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By Brian Flood
U.S. anti-subsidy duties on imports of certain Sri Lankan tires may have to be reduced by the Commerce Department, the Court of International Trade ruled.
The ruling could cut the countervailing duty rate on imports of off-the-road tires from 2.18 percent to 1.23 percent, depending on how the Commerce Department responds. It was a mixed result for both the Justice Department, which backed the duties, and the government of Sri Lanka, which brought this lawsuit to challenge them.
The court upheld the Commerce Department’s decision to impose duties in response to certain tax concessions that the government of Sri Lanka provided to exporters of off-the-road tires, like co-plaintiff Camso Loadstar (Private) Ltd. But it held that Commerce hadn’t done enough to show that another alleged subsidy program justified countervailing duties.
That program set a guaranteed price for rubber sold by small farms and reimbursed manufacturers for the difference between the guaranteed price and the market price. The court said it wasn’t clear that the program actually benefited tire producers, and not just the farms. It ordered Commerce to take a closer look at this issue. The agency’s redetermination is due to the court by May 14, though it can ask for an extension.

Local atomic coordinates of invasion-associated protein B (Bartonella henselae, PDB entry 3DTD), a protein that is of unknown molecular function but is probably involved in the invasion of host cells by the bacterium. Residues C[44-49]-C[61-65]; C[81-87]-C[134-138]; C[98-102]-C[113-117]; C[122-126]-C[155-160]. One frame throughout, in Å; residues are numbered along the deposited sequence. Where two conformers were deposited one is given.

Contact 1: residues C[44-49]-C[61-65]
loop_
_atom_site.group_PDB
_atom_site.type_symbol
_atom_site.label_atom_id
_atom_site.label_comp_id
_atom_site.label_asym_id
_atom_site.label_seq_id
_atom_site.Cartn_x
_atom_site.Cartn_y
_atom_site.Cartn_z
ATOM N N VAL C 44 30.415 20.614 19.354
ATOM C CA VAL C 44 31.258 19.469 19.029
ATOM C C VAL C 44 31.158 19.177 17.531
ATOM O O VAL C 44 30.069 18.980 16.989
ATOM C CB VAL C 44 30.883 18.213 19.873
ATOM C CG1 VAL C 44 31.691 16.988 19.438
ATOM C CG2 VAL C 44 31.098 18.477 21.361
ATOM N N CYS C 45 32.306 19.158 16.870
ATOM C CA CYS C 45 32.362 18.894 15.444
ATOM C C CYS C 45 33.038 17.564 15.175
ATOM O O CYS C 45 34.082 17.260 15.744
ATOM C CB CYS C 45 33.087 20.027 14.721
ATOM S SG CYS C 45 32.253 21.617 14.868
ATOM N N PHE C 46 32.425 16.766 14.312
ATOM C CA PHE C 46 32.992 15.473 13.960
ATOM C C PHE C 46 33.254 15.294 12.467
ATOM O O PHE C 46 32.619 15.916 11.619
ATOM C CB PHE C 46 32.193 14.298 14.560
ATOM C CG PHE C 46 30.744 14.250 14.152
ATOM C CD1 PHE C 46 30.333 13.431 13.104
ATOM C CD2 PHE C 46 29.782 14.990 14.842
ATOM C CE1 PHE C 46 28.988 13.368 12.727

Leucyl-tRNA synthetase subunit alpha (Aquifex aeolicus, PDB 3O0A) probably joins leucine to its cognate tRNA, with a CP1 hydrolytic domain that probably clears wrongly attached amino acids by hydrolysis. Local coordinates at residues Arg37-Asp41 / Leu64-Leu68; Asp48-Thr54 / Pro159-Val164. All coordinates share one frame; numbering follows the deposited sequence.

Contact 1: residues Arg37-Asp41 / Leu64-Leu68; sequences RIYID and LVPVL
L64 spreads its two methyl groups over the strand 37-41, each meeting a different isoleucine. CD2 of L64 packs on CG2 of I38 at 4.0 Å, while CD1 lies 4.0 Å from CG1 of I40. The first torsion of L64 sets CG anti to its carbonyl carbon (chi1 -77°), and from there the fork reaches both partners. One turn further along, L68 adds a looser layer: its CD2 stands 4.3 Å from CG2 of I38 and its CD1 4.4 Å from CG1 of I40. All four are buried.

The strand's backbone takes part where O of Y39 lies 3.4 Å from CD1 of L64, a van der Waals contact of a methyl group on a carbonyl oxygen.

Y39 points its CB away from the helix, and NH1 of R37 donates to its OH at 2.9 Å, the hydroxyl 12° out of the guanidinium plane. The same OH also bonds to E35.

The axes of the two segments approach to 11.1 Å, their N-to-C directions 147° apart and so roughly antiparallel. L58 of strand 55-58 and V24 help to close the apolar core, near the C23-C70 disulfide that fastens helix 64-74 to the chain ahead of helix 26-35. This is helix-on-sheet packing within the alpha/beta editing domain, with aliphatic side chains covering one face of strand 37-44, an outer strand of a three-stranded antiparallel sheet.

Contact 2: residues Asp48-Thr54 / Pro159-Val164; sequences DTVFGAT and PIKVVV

Since this program accounts for nearly half of Commerce’s calculated rate, at 0.95 percent, if Commerce decides that this program doesn’t warrant countervailing duties, the duty rate would fall from 2.18 percent to 1.23 percent.
The U.S. imported about $66.6 million worth of new pneumatic off-the-road tires from Sri Lanka in 2015, before the duties were put in place, according to Commerce. These tires are designed for use in agricultural fields, forests, construction sites, factories and warehouses, airport tarmacs, ports and harbors, mines, quarries, gravel yards, and steel mills.
The case is Government of Sri Lanka v. United States , Ct. Int’l Trade, No. 17-00059, 4/17/18 .
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